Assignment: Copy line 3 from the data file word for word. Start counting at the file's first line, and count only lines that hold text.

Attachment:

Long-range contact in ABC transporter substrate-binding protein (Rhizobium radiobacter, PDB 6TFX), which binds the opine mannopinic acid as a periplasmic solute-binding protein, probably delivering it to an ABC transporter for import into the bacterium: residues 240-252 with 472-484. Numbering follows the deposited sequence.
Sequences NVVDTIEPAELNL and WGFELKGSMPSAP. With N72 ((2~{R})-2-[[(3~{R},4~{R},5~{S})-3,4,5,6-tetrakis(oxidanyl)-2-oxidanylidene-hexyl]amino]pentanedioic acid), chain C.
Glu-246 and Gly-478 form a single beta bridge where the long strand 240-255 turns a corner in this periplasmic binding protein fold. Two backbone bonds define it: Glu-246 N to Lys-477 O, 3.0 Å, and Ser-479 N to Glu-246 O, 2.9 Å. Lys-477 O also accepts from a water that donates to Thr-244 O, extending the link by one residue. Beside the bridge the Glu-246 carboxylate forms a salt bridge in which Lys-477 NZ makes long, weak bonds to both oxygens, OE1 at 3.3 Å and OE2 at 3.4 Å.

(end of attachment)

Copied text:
Glu-246 and Gly-478 form a single beta bridge where the long strand 240-255 turns a corner in this periplasmic binding protein fold. Two backbone bonds define it: Glu-246 N to Lys-477 O, 3.0 Å, and Ser-479 N to Glu-246 O, 2.9 Å. Lys-477 O also accepts from a water that donates to Thr-244 O, extending the link by one residue. Beside the bridge the Glu-246 carboxylate forms a salt bridge in which Lys-477 NZ makes long, weak bonds to both oxygens, OE1 at 3.3 Å and OE2 at 3.4 Å.